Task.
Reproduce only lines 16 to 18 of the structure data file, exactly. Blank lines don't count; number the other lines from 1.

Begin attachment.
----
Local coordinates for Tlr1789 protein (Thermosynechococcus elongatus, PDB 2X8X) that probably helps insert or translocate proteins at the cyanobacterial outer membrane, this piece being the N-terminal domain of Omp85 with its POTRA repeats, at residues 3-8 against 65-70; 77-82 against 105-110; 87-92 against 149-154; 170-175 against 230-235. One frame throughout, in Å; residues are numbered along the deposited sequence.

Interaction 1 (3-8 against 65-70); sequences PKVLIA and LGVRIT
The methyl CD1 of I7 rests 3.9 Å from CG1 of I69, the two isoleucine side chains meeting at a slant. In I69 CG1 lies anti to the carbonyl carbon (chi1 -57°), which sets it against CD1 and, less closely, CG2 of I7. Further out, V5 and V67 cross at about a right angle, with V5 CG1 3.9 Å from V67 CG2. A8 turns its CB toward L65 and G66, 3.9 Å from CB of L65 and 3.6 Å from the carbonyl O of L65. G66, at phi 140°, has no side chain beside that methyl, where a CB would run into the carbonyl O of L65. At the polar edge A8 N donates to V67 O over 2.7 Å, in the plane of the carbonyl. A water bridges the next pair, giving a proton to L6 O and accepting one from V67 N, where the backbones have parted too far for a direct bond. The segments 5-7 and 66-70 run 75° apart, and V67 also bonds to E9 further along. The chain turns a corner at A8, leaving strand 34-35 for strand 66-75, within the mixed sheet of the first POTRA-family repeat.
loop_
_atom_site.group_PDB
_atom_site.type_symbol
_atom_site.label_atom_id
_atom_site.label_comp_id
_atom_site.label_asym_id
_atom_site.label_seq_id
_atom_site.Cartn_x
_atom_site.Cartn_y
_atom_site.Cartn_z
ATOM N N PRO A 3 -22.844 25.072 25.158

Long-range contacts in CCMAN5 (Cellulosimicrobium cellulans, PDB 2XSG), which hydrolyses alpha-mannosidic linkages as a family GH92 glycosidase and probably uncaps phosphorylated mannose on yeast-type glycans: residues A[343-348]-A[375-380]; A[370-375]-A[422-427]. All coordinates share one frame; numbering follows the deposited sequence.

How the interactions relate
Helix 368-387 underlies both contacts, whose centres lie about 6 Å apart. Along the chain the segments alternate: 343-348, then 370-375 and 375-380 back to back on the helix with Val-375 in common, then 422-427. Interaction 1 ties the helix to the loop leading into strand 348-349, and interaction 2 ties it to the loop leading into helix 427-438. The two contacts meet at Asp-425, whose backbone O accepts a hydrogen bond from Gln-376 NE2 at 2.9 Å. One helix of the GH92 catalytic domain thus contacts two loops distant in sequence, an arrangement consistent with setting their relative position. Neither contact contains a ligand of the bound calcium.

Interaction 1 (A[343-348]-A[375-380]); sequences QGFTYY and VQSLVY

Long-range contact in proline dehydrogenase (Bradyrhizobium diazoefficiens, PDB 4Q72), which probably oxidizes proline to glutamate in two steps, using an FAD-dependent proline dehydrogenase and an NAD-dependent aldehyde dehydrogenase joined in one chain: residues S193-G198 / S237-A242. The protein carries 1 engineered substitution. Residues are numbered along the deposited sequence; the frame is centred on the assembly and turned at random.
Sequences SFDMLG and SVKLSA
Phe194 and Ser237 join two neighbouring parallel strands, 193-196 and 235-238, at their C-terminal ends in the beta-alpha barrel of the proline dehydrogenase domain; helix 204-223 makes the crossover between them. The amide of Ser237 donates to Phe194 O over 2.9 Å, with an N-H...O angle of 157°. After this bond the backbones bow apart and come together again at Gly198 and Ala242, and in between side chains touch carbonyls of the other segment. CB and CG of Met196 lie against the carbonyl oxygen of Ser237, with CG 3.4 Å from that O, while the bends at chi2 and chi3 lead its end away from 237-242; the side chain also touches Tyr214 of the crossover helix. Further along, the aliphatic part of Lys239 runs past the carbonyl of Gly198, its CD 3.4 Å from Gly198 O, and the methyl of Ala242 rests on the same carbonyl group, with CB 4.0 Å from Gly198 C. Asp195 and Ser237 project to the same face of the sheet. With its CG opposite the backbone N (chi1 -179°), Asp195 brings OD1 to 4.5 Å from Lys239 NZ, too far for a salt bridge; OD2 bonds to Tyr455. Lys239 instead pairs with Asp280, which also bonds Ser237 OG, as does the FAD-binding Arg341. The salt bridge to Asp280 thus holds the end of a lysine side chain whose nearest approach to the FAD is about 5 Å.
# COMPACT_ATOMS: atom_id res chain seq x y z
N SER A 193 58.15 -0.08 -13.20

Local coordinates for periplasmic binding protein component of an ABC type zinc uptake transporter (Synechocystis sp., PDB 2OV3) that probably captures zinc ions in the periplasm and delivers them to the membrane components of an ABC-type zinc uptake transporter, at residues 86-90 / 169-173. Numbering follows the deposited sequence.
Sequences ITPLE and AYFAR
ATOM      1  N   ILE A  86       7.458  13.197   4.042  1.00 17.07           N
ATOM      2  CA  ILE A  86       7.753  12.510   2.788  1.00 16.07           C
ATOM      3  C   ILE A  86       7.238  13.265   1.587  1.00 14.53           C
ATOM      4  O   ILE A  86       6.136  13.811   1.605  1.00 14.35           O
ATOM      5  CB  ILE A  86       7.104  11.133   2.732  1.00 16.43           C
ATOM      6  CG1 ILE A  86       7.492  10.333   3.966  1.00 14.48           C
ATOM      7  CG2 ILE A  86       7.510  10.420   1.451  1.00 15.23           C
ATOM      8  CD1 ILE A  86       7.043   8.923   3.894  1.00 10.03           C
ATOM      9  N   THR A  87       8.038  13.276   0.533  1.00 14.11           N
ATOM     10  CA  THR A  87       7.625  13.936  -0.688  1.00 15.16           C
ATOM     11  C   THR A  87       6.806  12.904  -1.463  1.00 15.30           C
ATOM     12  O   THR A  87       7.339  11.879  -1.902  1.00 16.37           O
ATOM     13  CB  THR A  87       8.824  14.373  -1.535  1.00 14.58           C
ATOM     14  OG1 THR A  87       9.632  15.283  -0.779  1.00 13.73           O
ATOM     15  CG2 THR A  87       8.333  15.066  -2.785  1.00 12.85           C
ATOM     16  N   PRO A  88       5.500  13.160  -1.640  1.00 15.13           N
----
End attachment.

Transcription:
How the interactions relate
Helix 368-387 underlies both contacts, whose centres lie about 6 Å apart. Along the chain the segments alternate: 343-348, then 370-375 and 375-380 back to back on the helix with Val-375 in common, then 422-427. Interaction 1 ties the helix to the loop leading into strand 348-349, and interaction 2 ties it to the loop leading into helix 427-438. The two contacts meet at Asp-425, whose backbone O accepts a hydrogen bond from Gln-376 NE2 at 2.9 Å. One helix of the GH92 catalytic domain thus contacts two loops distant in sequence, an arrangement consistent with setting their relative position. Neither contact contains a ligand of the bound calcium.

Interaction 1 (A[343-348]-A[375-380]); sequences QGFTYY and VQSLVY